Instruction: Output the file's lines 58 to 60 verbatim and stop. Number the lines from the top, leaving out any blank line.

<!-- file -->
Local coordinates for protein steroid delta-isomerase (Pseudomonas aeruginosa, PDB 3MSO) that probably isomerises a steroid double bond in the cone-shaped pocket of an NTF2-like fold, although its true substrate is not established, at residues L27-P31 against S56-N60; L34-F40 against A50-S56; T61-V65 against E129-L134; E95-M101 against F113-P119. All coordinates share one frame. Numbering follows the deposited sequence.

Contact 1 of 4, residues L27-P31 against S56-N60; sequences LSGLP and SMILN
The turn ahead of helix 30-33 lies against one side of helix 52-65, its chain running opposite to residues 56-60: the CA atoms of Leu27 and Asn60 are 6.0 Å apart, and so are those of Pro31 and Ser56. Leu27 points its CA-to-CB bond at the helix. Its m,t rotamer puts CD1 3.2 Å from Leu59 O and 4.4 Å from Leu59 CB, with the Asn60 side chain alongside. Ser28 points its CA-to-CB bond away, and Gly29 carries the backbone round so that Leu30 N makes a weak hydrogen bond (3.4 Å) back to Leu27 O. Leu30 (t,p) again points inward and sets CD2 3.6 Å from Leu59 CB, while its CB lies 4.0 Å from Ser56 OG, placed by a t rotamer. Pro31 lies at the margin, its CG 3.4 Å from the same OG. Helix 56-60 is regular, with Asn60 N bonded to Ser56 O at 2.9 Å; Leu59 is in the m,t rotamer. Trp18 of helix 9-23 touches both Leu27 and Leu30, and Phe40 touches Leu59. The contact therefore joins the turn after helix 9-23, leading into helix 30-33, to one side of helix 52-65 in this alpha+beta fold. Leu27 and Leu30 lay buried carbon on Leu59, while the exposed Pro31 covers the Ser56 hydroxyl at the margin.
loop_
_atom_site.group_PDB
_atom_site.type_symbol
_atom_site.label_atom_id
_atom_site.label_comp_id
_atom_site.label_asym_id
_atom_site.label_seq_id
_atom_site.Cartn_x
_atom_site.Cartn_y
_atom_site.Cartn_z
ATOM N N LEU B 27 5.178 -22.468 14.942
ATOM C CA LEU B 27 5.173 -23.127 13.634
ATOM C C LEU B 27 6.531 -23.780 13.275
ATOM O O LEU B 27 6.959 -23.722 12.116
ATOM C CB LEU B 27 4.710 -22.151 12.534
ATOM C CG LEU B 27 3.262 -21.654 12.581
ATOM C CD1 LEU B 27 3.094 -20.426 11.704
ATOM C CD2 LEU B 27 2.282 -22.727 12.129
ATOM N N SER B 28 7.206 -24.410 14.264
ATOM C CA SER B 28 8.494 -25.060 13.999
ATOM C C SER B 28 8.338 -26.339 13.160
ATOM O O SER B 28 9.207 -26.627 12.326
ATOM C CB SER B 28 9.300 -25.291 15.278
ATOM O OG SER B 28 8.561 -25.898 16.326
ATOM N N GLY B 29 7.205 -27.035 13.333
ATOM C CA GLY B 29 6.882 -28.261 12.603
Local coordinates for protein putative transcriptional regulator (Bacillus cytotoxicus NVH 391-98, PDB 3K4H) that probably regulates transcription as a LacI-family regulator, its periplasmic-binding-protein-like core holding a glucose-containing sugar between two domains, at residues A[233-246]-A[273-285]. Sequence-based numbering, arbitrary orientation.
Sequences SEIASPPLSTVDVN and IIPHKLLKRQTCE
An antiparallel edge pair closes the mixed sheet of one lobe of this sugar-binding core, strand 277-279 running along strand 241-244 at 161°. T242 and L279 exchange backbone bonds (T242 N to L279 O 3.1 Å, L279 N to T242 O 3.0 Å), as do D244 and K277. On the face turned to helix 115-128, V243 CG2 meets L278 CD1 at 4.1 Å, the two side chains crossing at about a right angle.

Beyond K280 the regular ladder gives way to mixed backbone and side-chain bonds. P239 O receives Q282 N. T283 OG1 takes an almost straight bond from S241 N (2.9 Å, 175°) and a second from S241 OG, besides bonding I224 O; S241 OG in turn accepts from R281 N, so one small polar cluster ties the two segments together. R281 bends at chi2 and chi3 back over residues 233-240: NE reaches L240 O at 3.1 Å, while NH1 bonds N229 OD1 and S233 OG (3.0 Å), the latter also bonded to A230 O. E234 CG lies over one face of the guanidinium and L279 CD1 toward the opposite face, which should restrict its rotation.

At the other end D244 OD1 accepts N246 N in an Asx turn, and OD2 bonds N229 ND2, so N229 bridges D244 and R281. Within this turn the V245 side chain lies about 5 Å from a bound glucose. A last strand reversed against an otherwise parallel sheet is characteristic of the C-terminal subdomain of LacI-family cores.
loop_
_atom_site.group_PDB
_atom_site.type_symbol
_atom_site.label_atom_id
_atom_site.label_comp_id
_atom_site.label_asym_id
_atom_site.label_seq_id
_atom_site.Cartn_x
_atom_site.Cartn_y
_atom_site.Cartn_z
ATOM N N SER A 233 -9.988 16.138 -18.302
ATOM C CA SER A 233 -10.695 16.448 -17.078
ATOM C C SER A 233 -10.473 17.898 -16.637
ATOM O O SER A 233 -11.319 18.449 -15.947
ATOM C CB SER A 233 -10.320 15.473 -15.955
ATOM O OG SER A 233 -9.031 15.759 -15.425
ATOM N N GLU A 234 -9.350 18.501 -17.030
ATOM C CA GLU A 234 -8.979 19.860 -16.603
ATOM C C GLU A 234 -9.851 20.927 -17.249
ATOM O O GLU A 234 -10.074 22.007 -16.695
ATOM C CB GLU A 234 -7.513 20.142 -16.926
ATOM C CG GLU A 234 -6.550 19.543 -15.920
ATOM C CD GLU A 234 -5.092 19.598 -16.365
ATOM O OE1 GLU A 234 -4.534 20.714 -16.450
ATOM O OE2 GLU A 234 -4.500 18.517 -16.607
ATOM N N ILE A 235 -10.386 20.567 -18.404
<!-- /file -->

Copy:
ATOM O OE1 GLU A 234 -4.534 20.714 -16.450
ATOM O OE2 GLU A 234 -4.500 18.517 -16.607
ATOM N N ILE A 235 -10.386 20.567 -18.404